There have been multiple instances in my Data School journey when I have tried to push the boat out and build a weird and wonderful chart but I don’t exactly know how to build it. The question is, how do you get help to build a chart (from Google, Tableau forums, Twitter etc) if you have no idea what it is called? During a Makeover Monday I was trying to build a unit chart (Figure 2) but at the time had no idea what it was called so I’ll share with you my actual Google search:
“Tableau chart where each point is a person that represents a percentage” – Luke Donovan, 2020
So the aim of this blog is to expose new Tableau users to popular charts that you’ve definitely seen, but may not know the name of to then allow you to go on and build it.
A butterfly chart (also known as a diverging bar chart) is a great way to visualise the difference between two groups with the same parameters. A typical example is when comparing the difference of male and female populations of a certain species of animal or human populations in different countries. Below is an example of a butterfly chart looking at the difference in male and female populations of different age groups in 2019 in the UK.
My fellow DS20 colleague, Gordon, has a great blog on how to build a butterfly chart with dynamic axis.
A unit chart is another great visual chart which uses symbols to communicate specific quantities of a certain metric. A common use case of a unit chart is polling data, I.E. If 47% of people voted for Labour, on the view you would have 100 people symbols, with 47 of them coloured red as 1 symbol would represent 1%. It doesn’t have to be that though, you could have a symbol represent 5% or 10%. The key thing about unit charts is to make sure you stipulate what metric your symbols represent. Here’s a Makeover Monday I created on mental health data.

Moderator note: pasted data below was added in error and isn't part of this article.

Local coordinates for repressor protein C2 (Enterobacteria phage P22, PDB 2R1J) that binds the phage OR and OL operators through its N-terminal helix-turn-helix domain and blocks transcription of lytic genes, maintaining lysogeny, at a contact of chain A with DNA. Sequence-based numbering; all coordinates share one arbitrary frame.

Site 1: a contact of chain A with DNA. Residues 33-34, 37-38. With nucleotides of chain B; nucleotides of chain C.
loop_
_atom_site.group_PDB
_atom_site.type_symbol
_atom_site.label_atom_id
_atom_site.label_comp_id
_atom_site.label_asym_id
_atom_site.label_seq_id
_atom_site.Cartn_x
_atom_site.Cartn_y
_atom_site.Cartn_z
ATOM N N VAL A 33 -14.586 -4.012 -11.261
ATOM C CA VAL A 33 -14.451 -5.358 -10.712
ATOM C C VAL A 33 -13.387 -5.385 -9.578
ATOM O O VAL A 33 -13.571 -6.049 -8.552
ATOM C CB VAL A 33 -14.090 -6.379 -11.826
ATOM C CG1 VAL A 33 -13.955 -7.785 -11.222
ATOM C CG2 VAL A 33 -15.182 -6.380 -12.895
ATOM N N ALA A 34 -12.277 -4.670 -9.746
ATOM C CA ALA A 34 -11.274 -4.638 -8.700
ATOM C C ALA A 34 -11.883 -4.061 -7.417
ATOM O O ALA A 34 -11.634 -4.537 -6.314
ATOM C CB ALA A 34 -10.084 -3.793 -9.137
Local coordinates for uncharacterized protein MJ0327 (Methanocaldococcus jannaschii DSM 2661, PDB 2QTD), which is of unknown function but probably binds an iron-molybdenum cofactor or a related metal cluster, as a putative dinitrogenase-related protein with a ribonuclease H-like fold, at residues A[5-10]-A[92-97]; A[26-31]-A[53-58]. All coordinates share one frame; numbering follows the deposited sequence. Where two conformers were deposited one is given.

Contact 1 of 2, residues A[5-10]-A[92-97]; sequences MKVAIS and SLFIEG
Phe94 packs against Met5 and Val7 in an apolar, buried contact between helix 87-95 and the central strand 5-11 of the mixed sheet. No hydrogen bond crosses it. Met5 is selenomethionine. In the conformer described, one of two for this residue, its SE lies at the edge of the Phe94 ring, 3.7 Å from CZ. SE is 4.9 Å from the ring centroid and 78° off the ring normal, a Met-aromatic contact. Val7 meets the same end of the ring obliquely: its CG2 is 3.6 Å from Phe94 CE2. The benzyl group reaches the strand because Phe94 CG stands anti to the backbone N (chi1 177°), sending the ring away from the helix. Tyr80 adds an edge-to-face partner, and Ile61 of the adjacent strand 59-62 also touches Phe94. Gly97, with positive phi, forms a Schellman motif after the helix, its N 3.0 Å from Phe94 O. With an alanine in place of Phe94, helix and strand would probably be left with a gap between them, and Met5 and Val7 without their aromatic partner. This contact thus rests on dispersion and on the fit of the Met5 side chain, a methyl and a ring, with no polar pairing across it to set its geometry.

DS19’s Tim has a great blog on how to make a unit chart – it’s where I found the inspiration to build mine.
Bump Charts are extremely popular, and relatively easy to build in Tableau once you know what they are. I had seen a lot of these charts before I started the DS and never knew what they were called (sometimes called rank charts). As bump charts use ranking, they’re a great way of showing visually how certain dimensions change over time. A good example would be premier league teams’ league position over the different match weeks. I built a bump chart using Sample – Superstore which shows the rank of each Region in relation to Sales over each quarter.
Check out Gauthier’s blog on how to create a bump chart.
This chart type is another example of visualising differences between two groups in relation to the same field I.E. Male and Female participation in a certain sports. Dumbbell charts (also referred to as a barbell chart) stand out visually and offer a minimalist view whilst offering great analysis. My fellow DS20 colleague Micol created a great dumbbell chart in a Makeover Monday which can be seen below.
Paul from DS13 has a great blog on how to make one of these.
Similar to the bump chart, this also uses rank to visualise data, however, a slope graph is used to compare rank between two different measures as opposed to the same measure over time. Slope graphs are commonly used in sport scenarios, for example comparing Premier League team ranks in terms of metrics like total shots on target and goals. I created a slope graph on a NFL data set comparing teams rank in relation to their QB rating and Yards in a certain season.
Shameless plug here but I wrote a blog on how to make a slope graph and also introduce dynamic colouring within it.
Thanks for reading this blog! Whilst these chart types aren’t the most complex, they’re a step above your conventional bar and line charts and can add that extra dimension missing from your analysis. Again, the aim is just to make you aware of what these charts are actually called to add them to your Tableau arsenal!